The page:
ATHENS (Reuters) - Greece will not extradite eight Turkish soldiers who fled there after a failed 2016 coup attempt against President Tayyip Erodogan but an offer to try them in Athens is still open, the justice minister said on Tuesday.
Turkey says the soldiers are traitors and coup plotters and the issue has further strained relations between the two NATO allies who are at odds over issues ranging from jet flights over the Aegean Sea to ethnically split Cyprus.
Turkey, whose Deputy Justice Minister Bilal Ucar visited Athens on Tuesday, raised a new extradition request with Greek authorities, Greek court sources said, underscoring the importance Ankara attaches to the issue.
Greece’s Supreme Court has previously ruled out extradition.
Greek Justice Minister Stavros Kontonis told reporters he had discussed the case of the eight soldiers with Uçar in Athens.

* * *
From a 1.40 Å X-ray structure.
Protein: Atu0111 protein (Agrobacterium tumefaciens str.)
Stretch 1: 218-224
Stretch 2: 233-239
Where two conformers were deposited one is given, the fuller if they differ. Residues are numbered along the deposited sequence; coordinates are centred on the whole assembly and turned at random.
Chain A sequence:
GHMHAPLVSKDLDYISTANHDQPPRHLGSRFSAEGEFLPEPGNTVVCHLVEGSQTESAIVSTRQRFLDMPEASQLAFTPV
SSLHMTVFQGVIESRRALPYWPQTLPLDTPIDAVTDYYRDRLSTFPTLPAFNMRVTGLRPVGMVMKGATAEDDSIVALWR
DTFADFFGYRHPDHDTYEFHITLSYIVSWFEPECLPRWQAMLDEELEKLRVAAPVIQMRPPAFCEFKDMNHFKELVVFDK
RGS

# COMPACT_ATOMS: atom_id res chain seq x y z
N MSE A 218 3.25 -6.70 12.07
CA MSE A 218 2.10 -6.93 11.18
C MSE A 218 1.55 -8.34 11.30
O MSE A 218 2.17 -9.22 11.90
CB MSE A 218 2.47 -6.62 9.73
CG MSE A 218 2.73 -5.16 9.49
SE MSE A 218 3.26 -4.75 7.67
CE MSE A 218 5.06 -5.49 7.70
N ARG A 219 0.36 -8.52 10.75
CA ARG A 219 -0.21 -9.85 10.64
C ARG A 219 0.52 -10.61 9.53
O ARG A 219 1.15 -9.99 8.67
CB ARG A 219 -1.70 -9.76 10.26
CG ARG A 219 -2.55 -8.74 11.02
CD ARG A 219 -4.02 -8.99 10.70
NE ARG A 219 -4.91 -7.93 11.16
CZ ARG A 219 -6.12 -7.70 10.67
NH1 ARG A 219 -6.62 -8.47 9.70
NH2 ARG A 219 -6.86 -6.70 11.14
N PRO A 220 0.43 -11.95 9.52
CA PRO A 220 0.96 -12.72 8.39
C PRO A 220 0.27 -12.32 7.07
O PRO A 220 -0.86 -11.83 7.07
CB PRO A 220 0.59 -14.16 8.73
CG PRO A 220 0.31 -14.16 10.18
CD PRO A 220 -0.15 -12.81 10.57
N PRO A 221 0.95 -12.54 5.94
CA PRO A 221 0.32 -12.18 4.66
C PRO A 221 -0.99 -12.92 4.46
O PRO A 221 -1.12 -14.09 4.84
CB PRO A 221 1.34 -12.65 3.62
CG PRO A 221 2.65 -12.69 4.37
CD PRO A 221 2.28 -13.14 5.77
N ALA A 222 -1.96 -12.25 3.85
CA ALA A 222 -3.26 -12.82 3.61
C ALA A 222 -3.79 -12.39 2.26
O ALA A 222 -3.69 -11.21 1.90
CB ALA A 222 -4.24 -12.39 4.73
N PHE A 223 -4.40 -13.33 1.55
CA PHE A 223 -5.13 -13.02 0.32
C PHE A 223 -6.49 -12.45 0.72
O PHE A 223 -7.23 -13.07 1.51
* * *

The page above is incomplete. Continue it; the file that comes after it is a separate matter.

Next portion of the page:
“Naturally, the case of the eight was discussed,” he said. Greece’s top court has rejected Turkey’s request for the soldiers’ extradition and, therefore, they would not be sent back, he said.
“The legal framework was presented from our side and it was hopefully fully understood by the Turkish side,” Kontonis said.
“... The options are clearly stated in the Greek penal code, so therefore it is at Turkey’s discretion to take the appropriate legal steps,” he added, referring to the possibility of a trial taking place in Athens.
The eight men - three majors, three captains and two sergeant majors - flew to Greece by helicopter on July 16 in 2016, saying they feared for their lives. They requested asylum.
Turkey has accused Athens of harbouring coup conspirators. Greece denies this and says its justice system is independent of its politicians.
Reporting by Constantinos Georgizas, Renee Maltezou and Michele Kambas; Editing by Richard Balmforth and Alison Williams